In Praise of the Hindoestanen February 29, 2012Posted by Beachcombing in : Contemporary, Modern , trackback
Beachcombing has run, over the months, a series of forgotten kingdom posts: lands and peoples that time forgot. Sometimes he has stretched this definition to its elastic limit by including forgotten communities: a personal favourite, for example, were the Confederates who fled from Lincoln’s peace and came to settle in Brazil. Another group that he has become increasingly fascinated by are the Hindoestanen of the modern Netherlands, a people that, by some estimates, number almost two hundred thousand. The Hindoestanen are, of course, of Indian descent, but what is interesting is how they arrived in Holland, for they did not come directly from India but by a (very) round-about route.
Essentially from 1873 to the time of the First World War the British allowed/encouraged Indian workers to travel from the Raj to Surinam in Southern America: Surinam being, of course, at this date, a Dutch colony, a younger sister of the more important Dutch possessions in the Pacific, possessions that the Japanese would chew up a generation later.
Surinam survived the Japanese onslaught and the Hindoestanen became an important part of that multi-ethnic state speaking a mix of Dutch, Hindi and other sub-continental languages. They had different religious backgrounds and the slogan of the Hindoestanen political party in Surinam was the pleasing: ‘Hindu, Moslem, Sikh, Christian; they are all brothers; India is the mother of them all!’ Par for the course in Delhi, of course, but a strange phrase to hear in downtown Paramaribo.
The Indians had come as indentured workers – about 30,000 of them of whom 20,000 decided not to return to India. But if they began as a poor community they quickly became one of the elites of the colony. Indeed, so invested were they in Dutch rule that the Hindoestanen often opposed decolonization when it finally became an issue in Surinam. Certainly, tens of thousands of Hindoestanen wisely got out with independence in 1975 and went to their step-mother, the Netherlands.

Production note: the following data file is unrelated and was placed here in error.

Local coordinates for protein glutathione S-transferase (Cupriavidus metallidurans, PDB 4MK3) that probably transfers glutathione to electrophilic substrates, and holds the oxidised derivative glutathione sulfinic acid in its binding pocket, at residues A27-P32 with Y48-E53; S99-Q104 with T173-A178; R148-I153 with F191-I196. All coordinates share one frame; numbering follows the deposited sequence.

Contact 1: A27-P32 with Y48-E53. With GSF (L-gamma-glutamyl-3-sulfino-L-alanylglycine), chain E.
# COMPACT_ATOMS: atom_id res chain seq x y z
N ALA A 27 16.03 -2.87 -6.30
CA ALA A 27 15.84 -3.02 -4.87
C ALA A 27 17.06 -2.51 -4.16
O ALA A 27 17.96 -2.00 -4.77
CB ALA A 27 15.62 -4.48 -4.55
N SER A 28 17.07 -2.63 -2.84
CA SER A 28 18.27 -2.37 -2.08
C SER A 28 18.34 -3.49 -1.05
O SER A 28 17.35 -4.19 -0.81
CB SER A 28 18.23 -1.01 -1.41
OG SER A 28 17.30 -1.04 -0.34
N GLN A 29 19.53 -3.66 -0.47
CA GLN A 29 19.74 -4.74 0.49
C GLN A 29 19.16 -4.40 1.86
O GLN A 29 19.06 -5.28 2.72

The Hindoestanen now established themselves in cold Holland, having gone anti-clockwise around the world, from northern India, to dank Surinam to the dykes of the Low Countries. As such they resemble some other communities moved around like checkers pieces by colonial governments, that had to then move again when the imperial draughts board was finally shut up in the mid-late twentieth century.
Another example are the Ugandan Indians who that idiot Idi Amin chased out of his country: honestly, who wouldn’t want an affluent, well-educated Indian middle class to tax?!
Interestingly India’s new found power in the world has not yet been welcomed by the European Hindoestanen, most of whom see themselves as Dutch rather than Indian. But with the shifting and peculiar identities of modern continental Europe, Mother India might yet come and appeal successfully to the great, great grandchildren of those the British loaded onto boats bound for Dutch Guyana.
Any other twice or thrice-moved peoples: drbeachcombing AT yahoo DOT com